Friday, February 7, 2020

The Start of Something New

Before I get to anything else in this post, let me just say that no, I still haven't recovered and accepted the idea that the Red Sox traded Mookie Betts, and I'm praying that the rumors about the deal not falling through are true. I could turn that into a post of its own, but instead, I've opted to explore 2020 Topps Series 1.

I, as I do every year, got my hands on some Topps Series 1 around its release date, 2 blasters to be exact, and just like I've done for 3 years now, I'll be overviewing the 1st pack in its entirety to get a feel for what the product is like.

Each year, I have a little dilemma when it comes to Series 1. Obviously, I want to get my hands on some packs because its the first release of the year, but I know that it's only a matter of months before products that I, personally, find more interesting will hit the store shelves.

Thus, it's up to Topps to make the set appealing enough for me to buy more than just a couple of sample packs, and I felt like they did just that in 2020 Series 1.

That's because other than the '85 Topps reprints, there's no outrageously large insert set like Salute and 150 Years of previous Series 1 sets.

It's true that, no matter what you collect or what your budget is, Series 1 has something special to offer, and no matter how I feel about the design, it's always fun to sample a few packs and celebrate Topps 1st release of the year and, in this case, the decade.

Ok, 2020 Archives Signature Series did come out a week or 2 ago, but let's be real, Series 1 is far more popular and accessible and should be regarded as the first true release of 2020.

This year, blaster boxes come with 7 packs with 14 cards each, and I saved the first one exactly how I opened it for today's post. Without any further adieu, here's my first look at 2020 Topps Series 1, my first card purchase of 2020.

#230 Nolan Arenado
As you saw from the top of the post, Nolan Arenado was my first pull of 2020, and one quick look at his stats will tell you that this isn't a bad way to start the decade off.

Immediately when I saw the card backs, they reminded me of last year's National Baseball Card Day backs. I don't necessarily think a grey background with black text was the best choice in terms of legibility of the stats, though I will admit that they look clearer in-person.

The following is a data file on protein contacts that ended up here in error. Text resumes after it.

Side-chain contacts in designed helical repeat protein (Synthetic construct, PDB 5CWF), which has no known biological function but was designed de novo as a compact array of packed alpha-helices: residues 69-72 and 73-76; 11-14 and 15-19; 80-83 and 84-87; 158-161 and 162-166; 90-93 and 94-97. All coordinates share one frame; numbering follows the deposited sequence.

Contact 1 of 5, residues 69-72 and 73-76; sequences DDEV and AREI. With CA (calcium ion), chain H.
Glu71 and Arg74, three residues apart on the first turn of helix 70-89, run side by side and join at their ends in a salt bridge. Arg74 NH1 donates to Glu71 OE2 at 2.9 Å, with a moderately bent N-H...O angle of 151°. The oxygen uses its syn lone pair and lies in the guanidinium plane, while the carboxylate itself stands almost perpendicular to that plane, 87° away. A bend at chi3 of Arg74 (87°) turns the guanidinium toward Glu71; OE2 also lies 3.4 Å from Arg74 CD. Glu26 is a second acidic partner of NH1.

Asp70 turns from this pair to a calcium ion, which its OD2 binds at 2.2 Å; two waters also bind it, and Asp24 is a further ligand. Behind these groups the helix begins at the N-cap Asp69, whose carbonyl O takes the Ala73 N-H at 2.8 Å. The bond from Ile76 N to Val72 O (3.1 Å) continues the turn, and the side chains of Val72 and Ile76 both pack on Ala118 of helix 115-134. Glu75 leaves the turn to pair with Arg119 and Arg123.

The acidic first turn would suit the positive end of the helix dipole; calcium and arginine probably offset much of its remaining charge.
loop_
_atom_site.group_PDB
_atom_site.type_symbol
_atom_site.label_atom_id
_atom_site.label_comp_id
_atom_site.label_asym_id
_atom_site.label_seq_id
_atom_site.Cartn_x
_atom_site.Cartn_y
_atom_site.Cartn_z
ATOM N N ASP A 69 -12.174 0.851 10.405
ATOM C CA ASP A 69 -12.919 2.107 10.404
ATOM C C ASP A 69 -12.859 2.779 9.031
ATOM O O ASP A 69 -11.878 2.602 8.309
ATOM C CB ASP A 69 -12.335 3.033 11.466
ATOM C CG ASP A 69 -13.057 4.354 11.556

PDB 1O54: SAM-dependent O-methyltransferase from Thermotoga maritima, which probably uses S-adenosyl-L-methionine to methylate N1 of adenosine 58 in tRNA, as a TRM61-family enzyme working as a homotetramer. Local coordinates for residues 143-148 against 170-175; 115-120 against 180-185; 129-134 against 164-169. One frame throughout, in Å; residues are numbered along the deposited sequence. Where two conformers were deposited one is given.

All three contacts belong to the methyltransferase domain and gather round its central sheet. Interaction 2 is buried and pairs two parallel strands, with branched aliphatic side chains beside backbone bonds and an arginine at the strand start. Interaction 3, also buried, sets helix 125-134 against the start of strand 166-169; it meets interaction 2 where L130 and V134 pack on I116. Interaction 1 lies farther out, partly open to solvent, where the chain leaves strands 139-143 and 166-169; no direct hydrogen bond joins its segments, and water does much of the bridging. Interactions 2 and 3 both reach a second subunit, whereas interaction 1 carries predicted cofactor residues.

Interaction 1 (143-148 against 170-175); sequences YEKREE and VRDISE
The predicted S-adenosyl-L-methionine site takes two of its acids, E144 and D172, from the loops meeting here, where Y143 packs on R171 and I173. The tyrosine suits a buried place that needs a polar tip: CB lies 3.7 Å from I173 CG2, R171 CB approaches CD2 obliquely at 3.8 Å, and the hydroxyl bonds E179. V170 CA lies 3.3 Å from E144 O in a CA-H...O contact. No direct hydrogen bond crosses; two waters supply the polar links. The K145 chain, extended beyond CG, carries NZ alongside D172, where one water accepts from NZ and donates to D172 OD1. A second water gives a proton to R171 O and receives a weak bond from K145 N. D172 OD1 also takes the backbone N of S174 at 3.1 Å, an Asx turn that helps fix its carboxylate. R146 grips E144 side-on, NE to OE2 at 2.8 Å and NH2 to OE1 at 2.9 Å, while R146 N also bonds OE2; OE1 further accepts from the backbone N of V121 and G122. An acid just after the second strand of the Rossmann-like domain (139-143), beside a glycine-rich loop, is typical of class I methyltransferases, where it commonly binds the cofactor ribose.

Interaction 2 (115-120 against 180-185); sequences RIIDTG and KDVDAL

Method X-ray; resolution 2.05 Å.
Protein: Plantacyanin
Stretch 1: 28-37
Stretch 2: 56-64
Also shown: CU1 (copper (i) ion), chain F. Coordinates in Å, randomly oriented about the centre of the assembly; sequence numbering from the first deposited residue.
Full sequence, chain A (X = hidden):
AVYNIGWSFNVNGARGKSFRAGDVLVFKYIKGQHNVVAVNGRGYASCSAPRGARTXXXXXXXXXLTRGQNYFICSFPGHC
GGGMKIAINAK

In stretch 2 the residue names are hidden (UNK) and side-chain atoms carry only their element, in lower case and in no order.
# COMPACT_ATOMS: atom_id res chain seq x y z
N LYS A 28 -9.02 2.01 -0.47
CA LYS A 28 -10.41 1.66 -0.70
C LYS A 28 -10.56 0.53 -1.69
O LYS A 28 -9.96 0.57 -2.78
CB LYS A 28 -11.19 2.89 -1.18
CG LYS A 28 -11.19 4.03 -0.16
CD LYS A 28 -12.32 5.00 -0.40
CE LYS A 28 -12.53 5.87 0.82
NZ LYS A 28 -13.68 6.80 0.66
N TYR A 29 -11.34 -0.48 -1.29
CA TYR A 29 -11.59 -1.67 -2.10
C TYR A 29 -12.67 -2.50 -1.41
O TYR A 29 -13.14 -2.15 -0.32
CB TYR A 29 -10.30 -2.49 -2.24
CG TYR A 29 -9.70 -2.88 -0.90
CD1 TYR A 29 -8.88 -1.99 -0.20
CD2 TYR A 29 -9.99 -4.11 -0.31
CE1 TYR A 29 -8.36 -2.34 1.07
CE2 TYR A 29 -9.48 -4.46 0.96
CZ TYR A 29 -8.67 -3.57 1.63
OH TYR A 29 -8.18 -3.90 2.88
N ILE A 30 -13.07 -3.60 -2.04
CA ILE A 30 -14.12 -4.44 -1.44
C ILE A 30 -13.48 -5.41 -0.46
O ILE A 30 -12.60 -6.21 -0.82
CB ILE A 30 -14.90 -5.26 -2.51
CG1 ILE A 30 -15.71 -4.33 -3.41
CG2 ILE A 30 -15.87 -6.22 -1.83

#223 Aaron Civale
In the past, especially when it comes to Topps Series 1, I've kept track of how many rookie cards I pull and calculated the percentage of total cards pulled are rookies. I don't know if I'll do this with my Series 1 blasters, but it's just interesting that 2 cards in, we already have one to show.

#345 Justin Verlander

#324 Mike Soroka
I don't remember the exact details, but around a year ago, I had a Mike Soroka green parallel rookie auto from Topps Gallery listed on my eBay page, and someone offered around $25 for it. I declined, and upon hearing he was a top 100 prospect, pulled the card off eBay all together to keep for my collection.

1 year later, he's coming off a season with a 2.68 ERA in which he was an NL All-Star and the runner-up to Pete Alonso for Rookie of the Year.

#315 Adam Frazier

#44 Tommy Edman
Admittedly, I miss the rainbow text used on the Future Stars cards that Topps used back in 2019, though Tommy Edman's throwback Cardinals uniform provides more than enough color that, in this instance, the rainbow "Future Stars" isn't completely necessary.

#102 Josh Phegley

#208 Zack Collins

#113 Matt Carpenter
At first, I thought this card, as well as the Zack Collins rookie, was an image variation of sorts, but upon checking the code on the back, I realized it was just a base card with exceptional photography. Kudos to Topps for including some interesting shots here and there.

#177 Craig Kimbrel
I'd already landed 2 cards for my player collections (Arenado and Verlander), but landing this Craig Kimbrel card in my first pack of 2020 indicates to me that this could be a very good year, knock on wood, for card collecting.

Plus, the photograph is a classic choice for a Kimbrel card: his windup process that I've seen many a time on cards as well as in-person at Fenway Park. Needless to say, I miss when he was in Boston.

#HRC-19 Home Run Challenge Code Cards Fernando Tatis Jr
First Craig Kimbrel, now Fernando Tatis Jr: my first pack of Series 1 has delivered a card for each of the players whom I "super collect."

Although I've been inclined to sell my Home Run Challenge cards in the past, I think I'll press my luck with Tatis Jr to get an exclusive parallel if I guess a game that he'll hit a dinger correctly.

#TR-51 Turkey Red Christian Yelich
If you would've asked me to come up with an insert set for Series 1, Turkey Red reproductions likely would've never crossed my mind, but now that they're here, I couldn't be more pleased to see them.

It's a creative idea for sure, and I'm glad that Topps went with something like this instead of another set like 150 Years of Baseball which, as cool as it was, wasn't executed very well.

#92 Blake Treinen

#156 Nick Markakis

I got my hands on 2 blasters of Series 1, one of which I've already opened, so I'll definitely get to sharing the results over the weekend. Who knows, I might even be so inspired by the product's variety to purchase a little more. We'll have to wait and see.


  1. 2020 Topps Series 1 is shaping up to be even more popular than those of the last few years. Demand seems to be higher as evidenced by the higher than normal prices. My jumbo box break was both disappointing and exciting. I expect to have a review posted in my blog soon. Congrats on getting some nice cards of players you super-collect!

  2. After reading a few of these reviews... I think the action photography is a strength. That Carpenter is a great looking card.

  3. Arenado as your first card of the year is great! I'd love to have such luck.